One of the blasphemies of fourth century Arianism, and every theology that has mimicked it ever since, involved the denial of the eternal existence of the person of the Son. They regarded him as the greatest of creatures, but finite, and therefore liable to change and to sin.
As a super exalted creature the Son's knowledge of the Father is greater than ours, but it is not the knowledge of an infinite Father known and rejoiced in by an infinite Son. The Father remained ineffable to the Son. The maxim that "the finite cannot comprehend the infinite" is true not only for ourselves, for the saints in heaven, and for angels and archangels, but also for the Son.
On the Arian view the Son of God was made, and not self-existent as God. "There was when he was not" was a differentiating article that separated Arian heresy from Christian orthodoxy. Of the eternal existence of the Son the Nicene Creed affirmed that the Son was "begotten, not made."
Indeed the Nicene Creed set out the following statement on the errors to be rejected and the consequence of holding to them:
But as for those who say, There was when he was not, and, Before being born he was not, and that he came into existence out of nothing, or who assert that the Son of God is from a different hypostasis or substance, or is created, or is subject to alteration or change--these the Catholic Church anathematizes.If the Arian view held true then not only would the deity of the Son be a mistaken idea but the very Fatherhood of God would also disappear. That is the logical consequence of denying the eternal Sonship of the Son. When did the Father become the Father? When he had a Son.
When the Arians pulled back the curtain and peered into eternity they wanted to say that God was a Father, but their claim wouldn't hold true when you peered all the way back into the very deepest recesses of eternity. When you looked that far back there was no ultimate personalism about God, no eternal Fatherhood, for there was no eternal Son.
Was there love and relationship at the very heart of the universe? Not at all. For the Arians there was an impersonal God, all dressed up in attributes, but with no one to love. When he created a Son, he then became the Father, but this was not the deepest truth about him. The personal nature of God needed an act of creation in order to flourish. Before there was a Son, what can be said of the personal nature of God is so thin and diminished as to be of no real worth.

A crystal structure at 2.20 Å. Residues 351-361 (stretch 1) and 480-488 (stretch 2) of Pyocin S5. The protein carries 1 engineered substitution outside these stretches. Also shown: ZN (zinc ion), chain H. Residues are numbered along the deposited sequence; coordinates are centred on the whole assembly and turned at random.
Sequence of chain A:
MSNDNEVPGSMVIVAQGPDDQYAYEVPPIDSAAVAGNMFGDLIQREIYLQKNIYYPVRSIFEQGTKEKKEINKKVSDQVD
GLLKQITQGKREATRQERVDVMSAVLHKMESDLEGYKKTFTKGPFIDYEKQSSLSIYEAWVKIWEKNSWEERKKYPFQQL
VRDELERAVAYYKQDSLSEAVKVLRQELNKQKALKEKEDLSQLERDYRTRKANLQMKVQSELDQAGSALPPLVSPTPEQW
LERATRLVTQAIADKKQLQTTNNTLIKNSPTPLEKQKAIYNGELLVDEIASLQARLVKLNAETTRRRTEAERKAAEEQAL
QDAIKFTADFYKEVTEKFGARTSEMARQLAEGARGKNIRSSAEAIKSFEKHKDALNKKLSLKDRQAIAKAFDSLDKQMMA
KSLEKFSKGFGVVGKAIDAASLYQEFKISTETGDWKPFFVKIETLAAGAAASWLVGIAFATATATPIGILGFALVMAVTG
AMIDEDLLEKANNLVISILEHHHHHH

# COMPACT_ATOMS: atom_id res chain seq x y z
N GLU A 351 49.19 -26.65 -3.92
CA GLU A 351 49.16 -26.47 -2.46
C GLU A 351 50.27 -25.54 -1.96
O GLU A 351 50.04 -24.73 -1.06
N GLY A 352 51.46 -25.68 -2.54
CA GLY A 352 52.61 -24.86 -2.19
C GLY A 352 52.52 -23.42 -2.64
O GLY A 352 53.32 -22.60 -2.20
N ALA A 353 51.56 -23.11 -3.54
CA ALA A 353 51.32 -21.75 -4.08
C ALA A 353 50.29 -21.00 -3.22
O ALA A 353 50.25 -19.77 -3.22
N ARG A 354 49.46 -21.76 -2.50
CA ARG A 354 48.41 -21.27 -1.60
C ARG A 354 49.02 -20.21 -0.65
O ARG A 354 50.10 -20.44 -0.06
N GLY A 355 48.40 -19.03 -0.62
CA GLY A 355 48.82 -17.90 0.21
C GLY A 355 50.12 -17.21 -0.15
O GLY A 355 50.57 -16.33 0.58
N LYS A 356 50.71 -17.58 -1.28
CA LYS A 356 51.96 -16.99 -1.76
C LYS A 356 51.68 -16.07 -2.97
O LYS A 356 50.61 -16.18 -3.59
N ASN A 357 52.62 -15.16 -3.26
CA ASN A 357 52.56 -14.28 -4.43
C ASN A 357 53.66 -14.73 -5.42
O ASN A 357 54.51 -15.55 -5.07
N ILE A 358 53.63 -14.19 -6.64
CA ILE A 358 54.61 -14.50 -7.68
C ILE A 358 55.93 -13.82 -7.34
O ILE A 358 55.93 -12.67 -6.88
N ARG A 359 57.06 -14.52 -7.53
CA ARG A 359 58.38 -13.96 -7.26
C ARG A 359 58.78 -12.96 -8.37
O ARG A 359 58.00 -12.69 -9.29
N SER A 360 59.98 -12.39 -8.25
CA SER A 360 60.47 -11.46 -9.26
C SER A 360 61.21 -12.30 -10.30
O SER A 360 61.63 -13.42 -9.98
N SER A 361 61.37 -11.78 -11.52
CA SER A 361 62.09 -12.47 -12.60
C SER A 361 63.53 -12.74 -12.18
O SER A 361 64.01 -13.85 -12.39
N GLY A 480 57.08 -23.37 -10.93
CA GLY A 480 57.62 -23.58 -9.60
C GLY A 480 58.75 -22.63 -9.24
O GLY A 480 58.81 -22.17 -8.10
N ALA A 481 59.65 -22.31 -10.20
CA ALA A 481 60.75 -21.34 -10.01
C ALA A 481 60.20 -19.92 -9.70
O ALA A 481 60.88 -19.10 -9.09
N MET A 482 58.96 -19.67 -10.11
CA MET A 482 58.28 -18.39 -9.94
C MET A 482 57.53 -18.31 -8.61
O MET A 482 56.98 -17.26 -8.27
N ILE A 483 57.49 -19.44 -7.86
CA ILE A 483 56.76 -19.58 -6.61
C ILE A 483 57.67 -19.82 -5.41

Arianism was not only found wanting as an inadequate explanation of the being of God, a failure to explain the truth as it is in Scripture, it was also found to be chilling as a faith to live by.
Hilary of Poitiers set this out as follows (I will also include his prefatory remarks that touch on matters raised in the previous post):
But the errors of heretics and blasphemers force us to deal with unlawful matters, to scale perilous heights, to speak unutterable words, to trespass on forbidden ground. Faith ought in silence to fulfil the commandments, worshipping the Father, reverencing with Him the Son, abounding in the Holy Ghost, but we must strain the poor resources of our language to express thoughts too great for words. The error of others compels us to err in daring to embody in human terms truths which ought to be hidden in the silent veneration of the heart.
For there have risen many who have given to the plain words of Holy Writ some arbitrary interpretation of their own, instead of its true and only sense, and this in defiance of the clear meaning of words. Heresy lies in the sense assigned, not in the word written; the guilt is that of the expositor, not of the text.
Is not truth indestructible? When we hear the name Father, is not sonship involved in that Name? The Holy Ghost is mentioned by name; must He not exist? We can no more separate fatherhood from the Father or sonship from the Son than we can deny the existence in the Holy Ghost of that gift which we receive.
Yet men of distorted mind plunge the whole matter in doubt and difficulty, fatuously reversing the clear meaning of words, and depriving the Father of His fatherhood because they wish to strip the Son of His sonship. They take away the fatherhood by asserting that the Son is not a Son by nature.
On the Trinity, Book 2, sections 2-3